More details of Covid aid, omnibus spending packages | Vilsack getting more focus
In Today’s Updates
• Choppy market action expected ahead as traders depart for holiday break
• Iron ore surging toward a record high
• Palm oil climbs as strong shipments outweigh Malaysia export tax increase to 8%
• Soybean futures in Chicago climbed to strongest level in more than six years
• Commodities among first to benefit from possible booming recovery in 2021
• Tyson, misled by supplier, overstated live cattle inventory
• Container shipping showing signs of fatigue
• Consultant keeps South American crop estimates unchanged
• Argentina port strike may impact Brazilian wheat imports
• Ukraine plans changes to grain export regs
• Congress clears aid, omnibus spending measure
• Links to Covid aid, omnibus spending details
• USDA: CFAP payments via Covid aid package to come in 2021
• CFAP 2 payments clear $12.8 billion
• Highlights of USDA’s FY 2021 appropriations
• Water Resources Development Act 2020
• USDA moving forward with bringing GMO animals under USDA reg umbrella
• China reacts to U.S. stimulus/spending package
• China policymakers: Beijing will continue ‘necessary support’ for economy
• Australia’s dispute with China over barley exports is under way at WTO
• China issues first round of crude oil import quotas for 2021
• North Korea’s trade with China has collapsed in recent months
• China soy imports to be record in 2020: COFCO official
• China sells all corn put up for auction
• Covid aid package includes technical fixes to the USMCA
Energy & Climate Change:
• Carbon capture deal part of congressional package
• Indonesia will allocate 9.2 million kiloliters of unblended biodiesel in 2021
Food & beverage industry update:
• Quiet month for USDA food price forecast
• ProPublica looks at severe Covid-19 outbreak this past spring in Waterloo, Iowa
• JBS ordered to test workers for Covid from Brazil’s Seara plant
• U.K. bracing for potential food shortages
• Update on rapid spread of new variant of coronavirus in Britain
Politics & Elections:
• Barr said he would not appoint a special counsel to investigate Hunter Biden
• It wasn’t only Latino neighborhoods that swung toward Trump this year
• Biden adds a Warren confidant to his economic team; others unveiled
• McConnell: Senate will hold hearings on Biden’s Cabinet picks after Georgia election.
• Vilsack for Biden USDA secretary concerns progressive groups, small farmers
• Wednesday deadline for Trump to veto National Defense Authorization Act
Other Items of Note:
• Statue of Robert E. Lee removed from the Capitol in Washington, DC
• Highest ranking Treasury officials hacked
• Barr announces charges against Lockerbie suspect.
• Trump’s border wall to get $1.4 billion
• JCPOA countries reaffirm commitment re: Iran nuclear deal
• DACA challenge
• Lead rule
Equities today: Futures tied to the S&P 500 wavered between gains and losses today, suggesting choppy action ahead. Global stock markets were mixed overnight, with Asian shares mostly down and European shares mostly firmer. The Hang Seng Index fell 187.43 points, 0.71%, at 26,119.25. The Nikkei was down 278.03 points, 1.04%, at 26,436.39. European equity markets are seeing a recovery, with the Stoxx 600 was recently up 0.9% with regional markets seeing gains up to 1.1%.
U.S. equities yesterday: The Dow managed to eke out a gain of 37.40 points, 0.12%, at 30,216.45. The Nasdaq, however, fell 13.12 points, 0.10%, at 12,742.52. The S&P 500 was down 14.49 points, 0.39%, at 3,694.92.
On tap today:
• Retail sales: Weekly Goldman Sachs and Johnson Redbook retail sales reports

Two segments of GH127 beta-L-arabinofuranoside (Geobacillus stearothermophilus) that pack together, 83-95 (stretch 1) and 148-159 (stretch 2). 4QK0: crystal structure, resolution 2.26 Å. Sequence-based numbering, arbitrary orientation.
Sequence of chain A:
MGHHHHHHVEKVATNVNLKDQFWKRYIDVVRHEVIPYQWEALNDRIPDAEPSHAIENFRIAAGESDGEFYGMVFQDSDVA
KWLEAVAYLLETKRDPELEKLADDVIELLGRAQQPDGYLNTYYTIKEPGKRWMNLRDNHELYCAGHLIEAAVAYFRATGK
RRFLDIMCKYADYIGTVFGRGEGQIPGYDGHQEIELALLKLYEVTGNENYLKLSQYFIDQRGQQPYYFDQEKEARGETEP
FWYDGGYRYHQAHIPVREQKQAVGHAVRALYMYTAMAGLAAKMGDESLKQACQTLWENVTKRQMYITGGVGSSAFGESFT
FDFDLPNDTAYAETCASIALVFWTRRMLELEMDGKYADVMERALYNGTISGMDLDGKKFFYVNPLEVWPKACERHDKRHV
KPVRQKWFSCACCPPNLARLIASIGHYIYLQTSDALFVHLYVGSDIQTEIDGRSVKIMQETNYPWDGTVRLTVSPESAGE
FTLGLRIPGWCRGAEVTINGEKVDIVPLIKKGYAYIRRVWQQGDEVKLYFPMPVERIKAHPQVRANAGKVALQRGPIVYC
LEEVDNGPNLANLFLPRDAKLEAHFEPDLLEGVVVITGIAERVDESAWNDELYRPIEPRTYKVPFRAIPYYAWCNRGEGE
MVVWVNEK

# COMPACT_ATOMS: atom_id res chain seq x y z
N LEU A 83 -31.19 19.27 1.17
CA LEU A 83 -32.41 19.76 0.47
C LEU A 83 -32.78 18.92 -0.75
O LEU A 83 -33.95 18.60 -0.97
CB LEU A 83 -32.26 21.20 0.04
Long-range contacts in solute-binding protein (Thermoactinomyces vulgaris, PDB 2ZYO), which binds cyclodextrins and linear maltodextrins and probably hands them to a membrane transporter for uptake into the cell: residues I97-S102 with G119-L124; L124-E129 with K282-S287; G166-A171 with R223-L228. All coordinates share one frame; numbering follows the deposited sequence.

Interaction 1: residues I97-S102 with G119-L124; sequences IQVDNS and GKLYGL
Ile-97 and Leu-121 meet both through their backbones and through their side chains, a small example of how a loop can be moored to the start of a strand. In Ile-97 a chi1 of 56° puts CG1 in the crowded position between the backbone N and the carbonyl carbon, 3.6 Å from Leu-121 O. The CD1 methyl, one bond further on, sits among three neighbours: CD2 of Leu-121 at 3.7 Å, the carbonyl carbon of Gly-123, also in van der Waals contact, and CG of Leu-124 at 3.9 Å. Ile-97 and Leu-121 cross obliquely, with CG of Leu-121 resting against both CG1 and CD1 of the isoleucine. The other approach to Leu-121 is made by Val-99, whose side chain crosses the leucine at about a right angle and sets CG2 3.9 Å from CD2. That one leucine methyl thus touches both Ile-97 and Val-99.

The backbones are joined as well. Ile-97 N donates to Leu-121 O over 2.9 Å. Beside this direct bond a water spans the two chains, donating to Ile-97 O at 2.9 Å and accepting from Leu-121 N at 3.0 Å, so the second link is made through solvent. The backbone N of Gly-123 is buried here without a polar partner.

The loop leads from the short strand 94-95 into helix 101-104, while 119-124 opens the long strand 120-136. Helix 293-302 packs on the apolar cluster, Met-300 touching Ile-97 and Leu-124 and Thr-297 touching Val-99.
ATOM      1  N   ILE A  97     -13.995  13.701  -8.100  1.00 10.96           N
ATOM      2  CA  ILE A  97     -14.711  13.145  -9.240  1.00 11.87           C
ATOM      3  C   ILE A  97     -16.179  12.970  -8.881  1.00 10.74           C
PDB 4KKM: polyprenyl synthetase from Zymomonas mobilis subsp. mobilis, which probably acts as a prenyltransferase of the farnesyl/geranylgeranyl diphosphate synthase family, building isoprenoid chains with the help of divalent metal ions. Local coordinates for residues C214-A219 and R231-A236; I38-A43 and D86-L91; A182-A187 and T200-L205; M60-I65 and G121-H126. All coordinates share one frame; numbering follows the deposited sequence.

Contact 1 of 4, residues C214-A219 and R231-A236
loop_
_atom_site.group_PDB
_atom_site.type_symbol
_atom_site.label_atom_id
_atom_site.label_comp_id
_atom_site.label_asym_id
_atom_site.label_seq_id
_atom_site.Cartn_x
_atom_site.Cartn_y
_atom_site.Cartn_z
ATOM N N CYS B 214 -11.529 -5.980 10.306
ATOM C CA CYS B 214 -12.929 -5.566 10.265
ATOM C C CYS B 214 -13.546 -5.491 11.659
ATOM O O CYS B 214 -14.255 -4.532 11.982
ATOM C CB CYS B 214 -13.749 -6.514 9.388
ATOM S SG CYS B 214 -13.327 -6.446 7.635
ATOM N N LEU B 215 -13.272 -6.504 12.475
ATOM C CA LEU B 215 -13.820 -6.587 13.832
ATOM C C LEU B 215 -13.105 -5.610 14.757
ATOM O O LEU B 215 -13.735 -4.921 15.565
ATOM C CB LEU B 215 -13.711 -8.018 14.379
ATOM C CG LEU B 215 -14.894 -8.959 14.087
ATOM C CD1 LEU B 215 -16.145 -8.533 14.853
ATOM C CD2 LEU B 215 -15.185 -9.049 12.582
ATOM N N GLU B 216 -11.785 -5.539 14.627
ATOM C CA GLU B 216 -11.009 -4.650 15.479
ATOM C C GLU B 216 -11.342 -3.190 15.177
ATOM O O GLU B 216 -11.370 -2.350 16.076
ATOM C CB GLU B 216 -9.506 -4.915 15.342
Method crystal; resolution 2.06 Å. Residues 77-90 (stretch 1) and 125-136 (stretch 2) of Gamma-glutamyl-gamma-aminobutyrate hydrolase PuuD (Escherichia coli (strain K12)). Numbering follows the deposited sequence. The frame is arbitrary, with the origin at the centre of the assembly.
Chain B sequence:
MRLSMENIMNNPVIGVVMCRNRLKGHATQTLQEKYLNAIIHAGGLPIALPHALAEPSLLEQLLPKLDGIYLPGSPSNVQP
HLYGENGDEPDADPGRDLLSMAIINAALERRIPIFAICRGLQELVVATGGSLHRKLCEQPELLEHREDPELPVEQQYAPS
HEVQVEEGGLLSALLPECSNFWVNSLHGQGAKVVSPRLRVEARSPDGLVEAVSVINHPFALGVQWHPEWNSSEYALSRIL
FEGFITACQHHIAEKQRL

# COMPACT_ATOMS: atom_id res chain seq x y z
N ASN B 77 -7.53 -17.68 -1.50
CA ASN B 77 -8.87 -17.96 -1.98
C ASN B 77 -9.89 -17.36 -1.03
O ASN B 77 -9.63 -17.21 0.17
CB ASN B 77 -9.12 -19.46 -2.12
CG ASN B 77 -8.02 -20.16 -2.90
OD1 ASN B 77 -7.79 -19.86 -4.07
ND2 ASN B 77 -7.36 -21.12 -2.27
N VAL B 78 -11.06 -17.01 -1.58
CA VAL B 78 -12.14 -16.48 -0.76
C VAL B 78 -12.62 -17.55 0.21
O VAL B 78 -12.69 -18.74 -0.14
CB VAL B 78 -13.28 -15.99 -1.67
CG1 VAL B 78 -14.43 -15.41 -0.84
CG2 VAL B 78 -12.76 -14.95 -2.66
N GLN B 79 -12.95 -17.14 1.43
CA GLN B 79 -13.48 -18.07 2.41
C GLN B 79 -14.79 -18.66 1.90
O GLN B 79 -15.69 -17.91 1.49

• Third estimate of third-quarter GDP. Update: U.S. third quarter GDP rose 33.4%, vs 33.1% expected.
• Richmond Fed business survey
• Existing home sales
• Consumer confidence index
• Outside markets: The U.S. dollar index is higher in early U.S. trading on a corrective rebound after hitting a 2.5-year low last week. February Nymex crude oil futures prices are lower and trading around $47.50 a barrel. The yield on the benchmark 10-year U.S. Treasury note futures is currently trading around 0.938%.
• Pressure on crude oil has continued after Monday losses. U.S. crude is trading around $47.50 per barrel and Brent around $50.50 per barrel. Crude prices lost ground in Asian trading, with U.S. crude down 27 cents at $47.70 per barrel while Brent crude was down 23 cents at $50.68 per barrel.
• Iron ore is surging toward a record high as a fatal landslide at a Brazilian iron-ore mine intensified concerns about supply.
• Palm oil climbs as strong shipments outweigh Malaysia export tax increase to 8%. Malaysia Dec. 1-20 palm oil exports to India 209,433 tons: SGS.
• Soybean futures in Chicago climbed to the strongest level in more than six years due to continuing strikes and dry weather in Argentina, the world’s biggest exporter of soy products.
• Commodities are likely to be among the first to benefit from what could be a booming recovery in 2021 after a dismal year of public health and economic crises, according to an article in the Los Angeles Times (link).
• Tyson, misled by supplier, overstated live cattle inventory. Tyson Foods Inc. said a cattle supplier misrepresented how many animals it bought on behalf of the company, causing the biggest U.S. meat producer to overstate livestock inventory by $285 million. The unidentified vendor accounted for about 2% of cattle supplied to Tyson’s beef unit in fiscal years 2017-2020, the Springdale, Arkansas-based company said in a regulatory filing on Monday after the market closed. Tyson doesn’t believe the error had a material impact on financial statements for those years, and any revisions in or before 2016 “would be inconsequential.” It added that this is an early conclusion that could change depending on a company review.
• Container shipping is showing signs of fatigue as the pandemic descends into its darkest days. Just 50% of container vessels arrived on time in November, down from 80% a year earlier and the lowest level in records dating back to 2011, according to a service reliability index compiled by Copenhagen-based Sea-Intelligence.
Items in Pro Farmer's First Thing Today include (Link to subscribe to FTT):